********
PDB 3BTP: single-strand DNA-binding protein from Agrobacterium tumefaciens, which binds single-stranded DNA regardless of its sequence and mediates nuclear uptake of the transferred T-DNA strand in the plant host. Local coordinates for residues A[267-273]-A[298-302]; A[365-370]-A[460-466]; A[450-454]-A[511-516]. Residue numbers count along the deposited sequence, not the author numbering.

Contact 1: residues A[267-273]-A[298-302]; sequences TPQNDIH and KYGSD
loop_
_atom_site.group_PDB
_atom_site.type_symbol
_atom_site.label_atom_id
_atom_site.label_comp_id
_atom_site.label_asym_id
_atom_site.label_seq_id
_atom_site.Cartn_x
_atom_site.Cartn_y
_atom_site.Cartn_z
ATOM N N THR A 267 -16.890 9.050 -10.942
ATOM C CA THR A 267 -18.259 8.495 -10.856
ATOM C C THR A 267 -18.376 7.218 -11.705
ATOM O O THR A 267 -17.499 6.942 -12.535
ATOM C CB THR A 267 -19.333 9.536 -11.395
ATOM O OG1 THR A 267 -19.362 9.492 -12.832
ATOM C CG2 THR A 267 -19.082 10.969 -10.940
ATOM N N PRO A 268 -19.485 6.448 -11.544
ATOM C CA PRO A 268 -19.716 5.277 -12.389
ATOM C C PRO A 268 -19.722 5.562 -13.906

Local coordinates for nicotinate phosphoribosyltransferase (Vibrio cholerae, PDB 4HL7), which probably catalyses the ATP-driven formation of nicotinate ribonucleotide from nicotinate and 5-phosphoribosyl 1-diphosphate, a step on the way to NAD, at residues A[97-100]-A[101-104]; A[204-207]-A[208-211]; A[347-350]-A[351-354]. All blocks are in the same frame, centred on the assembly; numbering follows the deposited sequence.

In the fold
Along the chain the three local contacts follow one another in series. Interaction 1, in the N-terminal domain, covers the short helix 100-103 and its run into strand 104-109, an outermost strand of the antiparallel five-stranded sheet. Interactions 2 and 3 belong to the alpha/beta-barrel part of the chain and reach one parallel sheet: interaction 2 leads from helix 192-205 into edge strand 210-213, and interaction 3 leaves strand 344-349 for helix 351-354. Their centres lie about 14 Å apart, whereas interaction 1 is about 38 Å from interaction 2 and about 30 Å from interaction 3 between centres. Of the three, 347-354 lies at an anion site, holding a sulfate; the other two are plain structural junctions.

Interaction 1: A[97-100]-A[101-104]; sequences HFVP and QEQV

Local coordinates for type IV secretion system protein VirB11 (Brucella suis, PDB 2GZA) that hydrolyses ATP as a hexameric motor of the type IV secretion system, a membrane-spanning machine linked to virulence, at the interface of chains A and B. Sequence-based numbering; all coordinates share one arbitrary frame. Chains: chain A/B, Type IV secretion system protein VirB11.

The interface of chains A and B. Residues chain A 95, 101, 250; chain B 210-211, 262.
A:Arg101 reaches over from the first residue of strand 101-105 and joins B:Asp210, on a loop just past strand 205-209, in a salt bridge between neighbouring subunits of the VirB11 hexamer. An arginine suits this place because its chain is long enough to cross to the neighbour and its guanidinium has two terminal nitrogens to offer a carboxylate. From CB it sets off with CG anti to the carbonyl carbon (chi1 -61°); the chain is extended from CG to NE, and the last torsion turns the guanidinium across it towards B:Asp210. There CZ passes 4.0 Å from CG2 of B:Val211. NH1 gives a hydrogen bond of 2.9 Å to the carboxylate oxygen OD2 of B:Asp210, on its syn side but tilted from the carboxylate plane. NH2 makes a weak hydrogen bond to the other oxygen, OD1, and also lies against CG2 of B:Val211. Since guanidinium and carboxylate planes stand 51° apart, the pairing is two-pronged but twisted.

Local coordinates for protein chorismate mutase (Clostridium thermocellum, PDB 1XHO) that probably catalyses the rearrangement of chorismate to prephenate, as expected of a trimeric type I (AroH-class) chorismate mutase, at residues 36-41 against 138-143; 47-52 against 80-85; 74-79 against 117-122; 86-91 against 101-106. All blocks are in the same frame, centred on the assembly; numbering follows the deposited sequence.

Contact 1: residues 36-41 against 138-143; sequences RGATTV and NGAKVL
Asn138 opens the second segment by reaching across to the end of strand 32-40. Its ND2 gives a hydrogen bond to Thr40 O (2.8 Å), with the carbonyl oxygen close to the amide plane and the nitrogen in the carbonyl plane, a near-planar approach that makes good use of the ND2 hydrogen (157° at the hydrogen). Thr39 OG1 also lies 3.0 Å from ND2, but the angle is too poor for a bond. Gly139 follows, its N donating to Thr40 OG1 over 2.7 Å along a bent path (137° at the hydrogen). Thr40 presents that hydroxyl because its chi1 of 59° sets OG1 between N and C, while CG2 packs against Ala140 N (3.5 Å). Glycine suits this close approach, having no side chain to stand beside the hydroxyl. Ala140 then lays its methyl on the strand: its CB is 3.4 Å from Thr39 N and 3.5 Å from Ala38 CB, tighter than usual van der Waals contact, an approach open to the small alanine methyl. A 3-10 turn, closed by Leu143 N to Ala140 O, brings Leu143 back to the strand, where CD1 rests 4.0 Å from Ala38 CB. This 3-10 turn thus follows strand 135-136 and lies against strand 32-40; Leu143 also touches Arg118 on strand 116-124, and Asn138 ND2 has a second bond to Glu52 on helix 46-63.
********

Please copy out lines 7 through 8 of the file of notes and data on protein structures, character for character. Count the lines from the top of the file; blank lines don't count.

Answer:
_atom_site.label_comp_id
_atom_site.label_asym_id